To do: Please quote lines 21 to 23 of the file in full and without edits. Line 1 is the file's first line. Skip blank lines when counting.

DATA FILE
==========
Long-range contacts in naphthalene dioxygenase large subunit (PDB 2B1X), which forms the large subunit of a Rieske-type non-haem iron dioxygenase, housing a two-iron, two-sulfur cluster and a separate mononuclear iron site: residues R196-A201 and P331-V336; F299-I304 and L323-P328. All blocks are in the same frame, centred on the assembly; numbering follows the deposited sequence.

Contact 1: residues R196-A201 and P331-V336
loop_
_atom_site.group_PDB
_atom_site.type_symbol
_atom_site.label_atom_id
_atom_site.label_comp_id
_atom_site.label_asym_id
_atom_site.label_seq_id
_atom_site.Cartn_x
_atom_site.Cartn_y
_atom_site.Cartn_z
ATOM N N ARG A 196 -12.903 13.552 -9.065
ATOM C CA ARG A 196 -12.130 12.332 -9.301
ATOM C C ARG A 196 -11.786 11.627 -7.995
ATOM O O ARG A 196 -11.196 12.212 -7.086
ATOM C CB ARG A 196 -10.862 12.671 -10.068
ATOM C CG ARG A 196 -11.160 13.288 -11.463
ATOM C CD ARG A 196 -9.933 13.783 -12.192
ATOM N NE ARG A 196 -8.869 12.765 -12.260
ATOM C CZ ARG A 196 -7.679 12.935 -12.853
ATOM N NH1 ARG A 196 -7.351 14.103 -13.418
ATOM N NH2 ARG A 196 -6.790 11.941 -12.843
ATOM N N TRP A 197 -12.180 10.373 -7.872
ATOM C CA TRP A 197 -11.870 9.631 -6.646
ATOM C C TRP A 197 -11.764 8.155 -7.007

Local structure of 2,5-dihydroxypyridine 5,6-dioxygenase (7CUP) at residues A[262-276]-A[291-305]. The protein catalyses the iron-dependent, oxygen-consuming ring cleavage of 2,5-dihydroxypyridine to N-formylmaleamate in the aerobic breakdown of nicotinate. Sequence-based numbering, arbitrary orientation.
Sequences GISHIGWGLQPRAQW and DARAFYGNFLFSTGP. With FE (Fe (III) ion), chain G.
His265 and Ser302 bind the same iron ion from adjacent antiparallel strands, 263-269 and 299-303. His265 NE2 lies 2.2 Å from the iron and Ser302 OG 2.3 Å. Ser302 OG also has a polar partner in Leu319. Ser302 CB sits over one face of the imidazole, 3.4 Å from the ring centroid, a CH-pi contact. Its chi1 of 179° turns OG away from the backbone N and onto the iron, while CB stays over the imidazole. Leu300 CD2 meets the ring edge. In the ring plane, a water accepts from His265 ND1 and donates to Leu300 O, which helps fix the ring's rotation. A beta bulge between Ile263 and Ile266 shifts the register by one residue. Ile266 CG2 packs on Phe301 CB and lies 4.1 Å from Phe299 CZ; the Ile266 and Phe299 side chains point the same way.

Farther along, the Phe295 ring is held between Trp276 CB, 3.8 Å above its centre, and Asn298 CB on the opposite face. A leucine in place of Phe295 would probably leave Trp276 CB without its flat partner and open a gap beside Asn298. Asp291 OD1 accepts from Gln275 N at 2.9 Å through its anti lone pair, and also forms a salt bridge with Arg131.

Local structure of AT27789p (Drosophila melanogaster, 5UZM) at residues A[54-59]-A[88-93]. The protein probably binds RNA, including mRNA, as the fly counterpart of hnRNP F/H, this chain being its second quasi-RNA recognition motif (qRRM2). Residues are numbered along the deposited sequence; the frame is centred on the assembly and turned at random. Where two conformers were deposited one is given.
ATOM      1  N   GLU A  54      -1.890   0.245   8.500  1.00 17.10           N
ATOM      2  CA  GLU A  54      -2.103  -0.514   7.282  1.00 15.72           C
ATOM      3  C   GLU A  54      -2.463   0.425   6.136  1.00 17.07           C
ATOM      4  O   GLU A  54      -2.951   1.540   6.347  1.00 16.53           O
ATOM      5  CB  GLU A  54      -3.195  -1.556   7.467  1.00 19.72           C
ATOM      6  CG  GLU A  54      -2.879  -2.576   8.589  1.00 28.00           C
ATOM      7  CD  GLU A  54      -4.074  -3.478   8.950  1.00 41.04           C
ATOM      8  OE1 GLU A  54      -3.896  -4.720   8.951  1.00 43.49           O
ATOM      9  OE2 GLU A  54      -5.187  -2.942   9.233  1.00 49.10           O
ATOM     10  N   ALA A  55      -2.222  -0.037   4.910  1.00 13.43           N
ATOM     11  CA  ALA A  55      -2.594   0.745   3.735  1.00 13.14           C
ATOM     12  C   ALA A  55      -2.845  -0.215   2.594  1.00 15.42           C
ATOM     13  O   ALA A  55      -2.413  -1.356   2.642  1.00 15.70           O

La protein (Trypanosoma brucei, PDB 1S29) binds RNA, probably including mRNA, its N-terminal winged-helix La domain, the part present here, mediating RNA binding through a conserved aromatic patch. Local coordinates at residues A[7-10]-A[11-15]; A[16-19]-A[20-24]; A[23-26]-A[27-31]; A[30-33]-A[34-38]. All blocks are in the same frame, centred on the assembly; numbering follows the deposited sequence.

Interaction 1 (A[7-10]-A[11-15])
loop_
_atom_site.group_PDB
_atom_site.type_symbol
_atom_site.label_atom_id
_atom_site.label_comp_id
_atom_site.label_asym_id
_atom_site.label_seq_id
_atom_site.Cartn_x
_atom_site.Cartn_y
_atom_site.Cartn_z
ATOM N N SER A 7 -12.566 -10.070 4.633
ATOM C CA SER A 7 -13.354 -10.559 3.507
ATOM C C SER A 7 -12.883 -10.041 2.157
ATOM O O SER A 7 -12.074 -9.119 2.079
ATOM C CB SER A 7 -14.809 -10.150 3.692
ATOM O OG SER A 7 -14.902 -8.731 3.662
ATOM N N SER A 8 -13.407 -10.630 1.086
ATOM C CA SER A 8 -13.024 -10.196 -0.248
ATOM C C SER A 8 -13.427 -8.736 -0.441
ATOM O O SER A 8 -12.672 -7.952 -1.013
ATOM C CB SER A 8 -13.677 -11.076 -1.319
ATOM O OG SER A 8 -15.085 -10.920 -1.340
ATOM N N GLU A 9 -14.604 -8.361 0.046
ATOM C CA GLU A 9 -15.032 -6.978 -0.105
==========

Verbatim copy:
ATOM C CZ ARG A 196 -7.679 12.935 -12.853
ATOM N NH1 ARG A 196 -7.351 14.103 -13.418
ATOM N NH2 ARG A 196 -6.790 11.941 -12.843